ENCROCHAT HACK: 'Live interception' issue 'back on table' after defence lawyer claims of 'ace card'
LAWYERS for hundreds of people charged under the country's biggest ever operation into suspected organised crime believe the issue of "live interception" could be back before the courts after defence experts discovered an alleged ace card.
More than 1,500 people have been arrested under Operation Venetic, the National Crime Agency (NCA) investigation into the use of the encrypted phone system Encrochat by suspected drug and firearms traffickers and money launderers.
Last April Dutch and French investigators broke through the encryption of the supposedly secure Encrochat encrypted phone communication platform which was being used by around 50,000 people worldwide, including about 9,000 in the UK.
They allowed police forces across Europe, including in the UK, access to previously sent and new "real time" messaging between suspected organised crime groups. It led to hundreds of raids, arrests and seizures of drugs, cash and firearms across the UK in a series of unconnected operations.
Encrochat shut itself down when it discovered the hack in June.
Police and other agencies are allowed in this country to tap into phone calls as they happen, known as a live intercept, but it can only be used for intelligence purposes and not as prosecution evidence in court.
However, hundreds of people charged under Operation Venetic have had real time messages disclosed by the prosecution as evidence against them, leading to several legal challenges.
In some cases defendants have been charged based on real time messages alone with no drugs, firearms, cash or other evidence found including devices.
Defence lawyers argued that the real time messages were "live interceptions'', which are inadmissible as evidence in British courts, and sought a court ruling that the real-time messages could not be used as evidence during criminal trials.
However, Last month month the Court of Appeal prevented a test case called Sub Zero, about the admissibility of the real-time messages, from being sent upwards to the Supreme Court.
Court of Appeal judges said that because the messages were briefly stored on the sending device before being sent, and then briefly stored on the receiving device, before being read, it was not a live interference.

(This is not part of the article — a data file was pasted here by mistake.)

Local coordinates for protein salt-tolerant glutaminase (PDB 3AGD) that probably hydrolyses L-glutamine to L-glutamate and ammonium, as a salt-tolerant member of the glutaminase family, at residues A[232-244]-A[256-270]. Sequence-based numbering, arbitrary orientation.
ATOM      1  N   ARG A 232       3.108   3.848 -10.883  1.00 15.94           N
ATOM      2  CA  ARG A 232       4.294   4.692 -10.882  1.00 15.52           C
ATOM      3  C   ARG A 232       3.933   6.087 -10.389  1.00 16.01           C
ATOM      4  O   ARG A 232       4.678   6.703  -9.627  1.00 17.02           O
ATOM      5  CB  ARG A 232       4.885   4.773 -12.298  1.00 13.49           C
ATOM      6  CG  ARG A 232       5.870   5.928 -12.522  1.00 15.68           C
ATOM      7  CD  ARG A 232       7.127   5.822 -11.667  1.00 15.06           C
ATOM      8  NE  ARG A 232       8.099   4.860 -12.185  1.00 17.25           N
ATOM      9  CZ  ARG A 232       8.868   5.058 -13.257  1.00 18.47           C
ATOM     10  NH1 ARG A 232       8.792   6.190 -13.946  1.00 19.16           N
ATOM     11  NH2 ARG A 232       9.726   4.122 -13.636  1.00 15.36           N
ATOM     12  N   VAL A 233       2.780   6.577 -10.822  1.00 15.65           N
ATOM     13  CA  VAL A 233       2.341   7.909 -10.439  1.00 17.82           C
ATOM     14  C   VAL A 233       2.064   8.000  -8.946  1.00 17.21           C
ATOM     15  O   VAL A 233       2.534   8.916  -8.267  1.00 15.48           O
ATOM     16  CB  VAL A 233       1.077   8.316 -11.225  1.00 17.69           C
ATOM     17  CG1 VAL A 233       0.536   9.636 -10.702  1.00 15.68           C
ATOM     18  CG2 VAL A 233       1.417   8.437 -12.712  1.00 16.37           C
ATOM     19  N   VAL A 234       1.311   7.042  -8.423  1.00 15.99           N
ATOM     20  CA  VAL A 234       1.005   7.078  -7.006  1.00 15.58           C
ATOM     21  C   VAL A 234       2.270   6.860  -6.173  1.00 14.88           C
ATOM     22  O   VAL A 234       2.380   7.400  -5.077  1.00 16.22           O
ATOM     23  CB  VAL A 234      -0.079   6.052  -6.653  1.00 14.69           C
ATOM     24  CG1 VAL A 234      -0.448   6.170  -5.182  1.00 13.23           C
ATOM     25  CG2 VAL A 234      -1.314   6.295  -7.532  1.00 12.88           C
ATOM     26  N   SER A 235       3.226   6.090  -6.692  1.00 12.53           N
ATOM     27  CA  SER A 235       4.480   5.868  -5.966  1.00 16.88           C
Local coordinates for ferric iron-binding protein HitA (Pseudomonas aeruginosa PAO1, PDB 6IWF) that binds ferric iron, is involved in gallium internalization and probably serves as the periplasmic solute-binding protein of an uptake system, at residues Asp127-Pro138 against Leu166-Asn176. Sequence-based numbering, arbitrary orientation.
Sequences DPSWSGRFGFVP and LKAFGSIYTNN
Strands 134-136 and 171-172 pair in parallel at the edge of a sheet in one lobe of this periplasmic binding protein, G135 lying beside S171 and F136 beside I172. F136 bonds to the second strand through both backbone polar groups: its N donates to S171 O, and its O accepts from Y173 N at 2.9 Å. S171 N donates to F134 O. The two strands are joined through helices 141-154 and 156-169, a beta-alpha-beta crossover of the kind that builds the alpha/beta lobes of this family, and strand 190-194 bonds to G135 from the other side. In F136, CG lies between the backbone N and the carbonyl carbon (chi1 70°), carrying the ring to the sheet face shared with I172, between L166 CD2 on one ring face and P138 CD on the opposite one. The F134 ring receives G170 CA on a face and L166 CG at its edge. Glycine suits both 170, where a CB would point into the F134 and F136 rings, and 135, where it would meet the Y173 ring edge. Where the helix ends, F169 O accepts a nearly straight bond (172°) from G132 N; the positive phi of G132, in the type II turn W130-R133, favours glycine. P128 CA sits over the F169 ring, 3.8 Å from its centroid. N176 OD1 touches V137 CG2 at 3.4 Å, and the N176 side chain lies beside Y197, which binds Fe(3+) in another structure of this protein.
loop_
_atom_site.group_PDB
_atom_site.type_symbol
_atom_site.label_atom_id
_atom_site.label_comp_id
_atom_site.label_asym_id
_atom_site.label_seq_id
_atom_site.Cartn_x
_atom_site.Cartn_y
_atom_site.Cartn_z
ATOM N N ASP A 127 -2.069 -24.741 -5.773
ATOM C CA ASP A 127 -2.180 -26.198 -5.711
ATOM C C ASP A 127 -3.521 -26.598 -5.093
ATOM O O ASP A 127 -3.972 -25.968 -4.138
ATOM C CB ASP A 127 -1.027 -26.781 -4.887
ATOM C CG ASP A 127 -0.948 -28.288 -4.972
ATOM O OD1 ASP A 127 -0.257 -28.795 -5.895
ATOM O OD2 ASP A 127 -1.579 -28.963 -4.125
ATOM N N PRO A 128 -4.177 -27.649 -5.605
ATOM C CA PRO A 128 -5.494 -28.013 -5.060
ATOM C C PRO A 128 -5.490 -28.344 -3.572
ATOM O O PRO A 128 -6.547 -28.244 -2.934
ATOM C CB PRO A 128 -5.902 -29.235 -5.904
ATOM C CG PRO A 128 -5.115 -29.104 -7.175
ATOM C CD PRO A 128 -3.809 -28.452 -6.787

The judges ruled that it was the same as hacking into the historic stored messages or even emails, which is called targeted interference and can access material that can be used in court.
If left the challenge dead in the water, although several other defence, evidential and disclosure issues are being explored at crown court preparatory hearings concerning up to 450 defendants.
Now a source close to the defence has told Essex News and Investigations that experts for the defence have made a discovery that could see the live intercept debate back before a court.
The source said: "Now the forensics of the phones have been tested on the defence side. It could be a game changer."
The source said the defence believes the analysis shows some evidence disclosed by the prosecution could only have been obtained by live interception as it cannot be stored.
Last week we revealed how one preparatory hearing had to be delayed due to numerous disclosure requests from the defence that the prosecution said it was struggling to deal with in a timely fashion.
So, it is not clear when and if this new argument will be raised.
Arrests have continued to be made in the Encrochat investigation.
HAUL: Drugs found during Met Police Operation Eternal raids on Thursday (Met Police)
About two kilograms of cocaine, cannabis and more than £50,000 in cash (top image) was seized following warrants in Southwark and Bedford on Thursday as part of Operation Eternal, the Met Police Specialist Crime Command arm of the operation.
One man, aged 34, was arrested at an address in Cranborne Close and a 54-year-old woman was arrested at West Way, Moggerhanger, both in Bedford. They were both arrested for conspiracy to supply cocaine. No one was arrested at the address on Milcote Street, Southwark. Officers found a quantity of pills at that address. Those arrested were taken into custody suites in Bedford. Detective Sergeant John Cowell, from the Specialist Crime Command, said: “The arrests made this morning will have a positive impact on dismantling this organised crime group (OCG) we are confident are involved in the supply of Class A drugs. “The supply of Class A drugs is the fuel for violent crime that officers from the Met are committed to tackling. It remains our top priority.”
LIVE INTERCEPT: Essex News & Investigations highlighted words in red from the alleged NCA document
It comes as a leaked apparent NCA document appears to show the agency itself referring to real-time messages as live intercepts, that can only be used for intelligence purposes. The handwritten note, one of several alleged prosecution disclosures that appear to have been leaked by defendants in the case, appears to report back on an update from the Dutch prosecutor.
It said: "The Joint Investigation Team (JIT) will share live intercepted, unencrypted data with Europol.
"The camera function will not be used, nor will the microphone."
It appears to go on to say other countries were being sent live intercept material for intelligence purposes only.
It added: "Country packages will be produced based on call data and sent via Europol.
"These will be INTEL only."
Encrochat defendants and loved ones say this is proof the real-time messages were live intercepts and the Sub Zero ruling cannot have been correct.
However, it is understood the document was raised during that hearing.
The NCA is refusing to discuss the alleged leaks while the court cases continue.
However, when the sub zero case was in crown court both the judge and prosecution acknowledged that evidence documents appeared to have been leaked and posted on social media.